I've got to wonder sometimes why Mark Kozelek still tries at all. Always the bridesmaid and never the bride, his critically acclaimed albums with Red House Painters never quite hit the commercial glory that was almost guaranteed with that kind of press. Relegated to indie darling, he's had quite his issues with record labels, but still continued to churn out album after album of heartfelt and memorable songs that leave an indelible mark felt long after the record is finished playing through the speakers. After the turmoil surrounding the release of Old Ramon I would expect anyone to hang it up, or at least take some time off from it all. Perhaps that's what Sun Kil Moon is: Kozelek's hanging up of the Red House Painters for good or time off. Either way, the aesthetic has not changed much and that's fine by me. This debut release by the band is a phoenix rising from the ashes, proclaiming a reign of glory that has potential to last eons. "Glenn Tipton" is a continuation of the familiar acoustic Painters sound, with fanciful lyrics about Sonny Lister and old movies. When the bass kicks in the whole thing just gets lovely, evoking a gentle bouncing sway from even the tightest individual. Then the lyrics turn dark, about burying victims and digging through their pockets, but the performance is still so honest and bear that the heart reaches out anyway, like when people send love letters to prisoners. "Carry Me Ohio" is the same level of stunning, a tale of not being able to love someone back and the emptiness that can sometimes come as a result, and Kozelek just shines on "Last Tide" and "Floating," which bleed together effortlessly. There's crunch, too, in "Lily and Parrots" and "Salvador Sanchez," all distortion in guitar and vocals that could never detract. The epic "Duk Koo Kim" is the album's keynote address, though, which some may have heard but not in this fourteen-minute incarnation that buries itself in effects and changes and some gorgeous guitar work mixed in with mandolin and xylophones. With every record, Kozelek seems to get more and more mired in his own psyche, exploring different synapses and pockets of memories to dredge up just the right mixture. "Pancho Villa," an acoustic revisiting of "Salvador Sanchez," shows this exploration and experimentation wonderfully, as the meaning of the song completing changes with the new presentation and vocal inflection. This ranks up there as my favorite record of Kozelek's, surpassing any Painters work, and it's for this reason that I hope Sun Kil Moon sticks around for awhile, even if just for a few tracks here and there. It's been worth the wait. - Rob Devlin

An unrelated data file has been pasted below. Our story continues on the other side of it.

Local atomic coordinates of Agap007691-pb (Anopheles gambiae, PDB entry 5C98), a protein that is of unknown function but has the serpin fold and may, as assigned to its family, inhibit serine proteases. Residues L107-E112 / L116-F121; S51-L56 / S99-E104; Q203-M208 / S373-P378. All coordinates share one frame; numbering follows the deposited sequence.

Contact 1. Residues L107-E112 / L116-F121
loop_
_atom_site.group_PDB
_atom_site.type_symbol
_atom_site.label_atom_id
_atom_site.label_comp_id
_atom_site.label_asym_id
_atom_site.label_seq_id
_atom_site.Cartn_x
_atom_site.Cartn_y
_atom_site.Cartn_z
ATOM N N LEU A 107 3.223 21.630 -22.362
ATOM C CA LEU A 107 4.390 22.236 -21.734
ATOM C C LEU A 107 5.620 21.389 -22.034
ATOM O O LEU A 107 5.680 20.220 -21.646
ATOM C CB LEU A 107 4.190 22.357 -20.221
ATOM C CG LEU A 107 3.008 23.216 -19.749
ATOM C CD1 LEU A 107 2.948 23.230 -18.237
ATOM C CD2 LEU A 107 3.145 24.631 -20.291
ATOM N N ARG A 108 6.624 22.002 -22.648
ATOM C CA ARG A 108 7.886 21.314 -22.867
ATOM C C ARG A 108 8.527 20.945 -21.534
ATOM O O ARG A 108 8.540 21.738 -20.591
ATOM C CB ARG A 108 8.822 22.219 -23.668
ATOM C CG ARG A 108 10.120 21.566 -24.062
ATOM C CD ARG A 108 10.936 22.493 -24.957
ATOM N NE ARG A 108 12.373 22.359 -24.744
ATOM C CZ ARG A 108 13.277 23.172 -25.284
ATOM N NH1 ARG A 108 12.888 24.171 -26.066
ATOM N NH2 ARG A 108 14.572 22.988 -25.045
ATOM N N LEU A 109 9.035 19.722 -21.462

Subterranean Source, "Vivid Circles"